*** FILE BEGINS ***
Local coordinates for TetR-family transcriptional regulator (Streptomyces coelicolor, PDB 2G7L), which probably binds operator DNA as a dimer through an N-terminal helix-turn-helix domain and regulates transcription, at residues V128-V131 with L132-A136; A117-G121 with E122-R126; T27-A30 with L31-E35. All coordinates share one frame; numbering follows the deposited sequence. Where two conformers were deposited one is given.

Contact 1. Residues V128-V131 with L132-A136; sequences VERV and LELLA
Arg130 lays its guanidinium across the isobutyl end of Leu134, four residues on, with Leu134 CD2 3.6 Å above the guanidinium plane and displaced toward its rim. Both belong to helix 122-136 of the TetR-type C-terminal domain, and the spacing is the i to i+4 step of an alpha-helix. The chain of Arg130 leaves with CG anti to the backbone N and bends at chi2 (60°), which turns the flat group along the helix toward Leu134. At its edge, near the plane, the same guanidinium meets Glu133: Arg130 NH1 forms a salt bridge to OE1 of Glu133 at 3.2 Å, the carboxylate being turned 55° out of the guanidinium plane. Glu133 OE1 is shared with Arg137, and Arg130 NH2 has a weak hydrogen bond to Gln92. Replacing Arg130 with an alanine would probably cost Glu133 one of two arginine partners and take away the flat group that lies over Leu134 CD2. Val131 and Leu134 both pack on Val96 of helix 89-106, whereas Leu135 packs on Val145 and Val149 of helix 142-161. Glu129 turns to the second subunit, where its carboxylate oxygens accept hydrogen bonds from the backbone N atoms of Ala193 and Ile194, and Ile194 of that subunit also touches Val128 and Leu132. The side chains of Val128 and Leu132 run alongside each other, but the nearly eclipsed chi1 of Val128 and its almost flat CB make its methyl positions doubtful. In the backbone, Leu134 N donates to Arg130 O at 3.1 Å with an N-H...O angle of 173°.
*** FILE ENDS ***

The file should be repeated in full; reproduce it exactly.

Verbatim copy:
Local coordinates for TetR-family transcriptional regulator (Streptomyces coelicolor, PDB 2G7L), which probably binds operator DNA as a dimer through an N-terminal helix-turn-helix domain and regulates transcription, at residues V128-V131 with L132-A136; A117-G121 with E122-R126; T27-A30 with L31-E35. All coordinates share one frame; numbering follows the deposited sequence. Where two conformers were deposited one is given.

Contact 1. Residues V128-V131 with L132-A136; sequences VERV and LELLA
Arg130 lays its guanidinium across the isobutyl end of Leu134, four residues on, with Leu134 CD2 3.6 Å above the guanidinium plane and displaced toward its rim. Both belong to helix 122-136 of the TetR-type C-terminal domain, and the spacing is the i to i+4 step of an alpha-helix. The chain of Arg130 leaves with CG anti to the backbone N and bends at chi2 (60°), which turns the flat group along the helix toward Leu134. At its edge, near the plane, the same guanidinium meets Glu133: Arg130 NH1 forms a salt bridge to OE1 of Glu133 at 3.2 Å, the carboxylate being turned 55° out of the guanidinium plane. Glu133 OE1 is shared with Arg137, and Arg130 NH2 has a weak hydrogen bond to Gln92. Replacing Arg130 with an alanine would probably cost Glu133 one of two arginine partners and take away the flat group that lies over Leu134 CD2. Val131 and Leu134 both pack on Val96 of helix 89-106, whereas Leu135 packs on Val145 and Val149 of helix 142-161. Glu129 turns to the second subunit, where its carboxylate oxygens accept hydrogen bonds from the backbone N atoms of Ala193 and Ile194, and Ile194 of that subunit also touches Val128 and Leu132. The side chains of Val128 and Leu132 run alongside each other, but the nearly eclipsed chi1 of Val128 and its almost flat CB make its methyl positions doubtful. In the backbone, Leu134 N donates to Arg130 O at 3.1 Å with an N-H...O angle of 173°.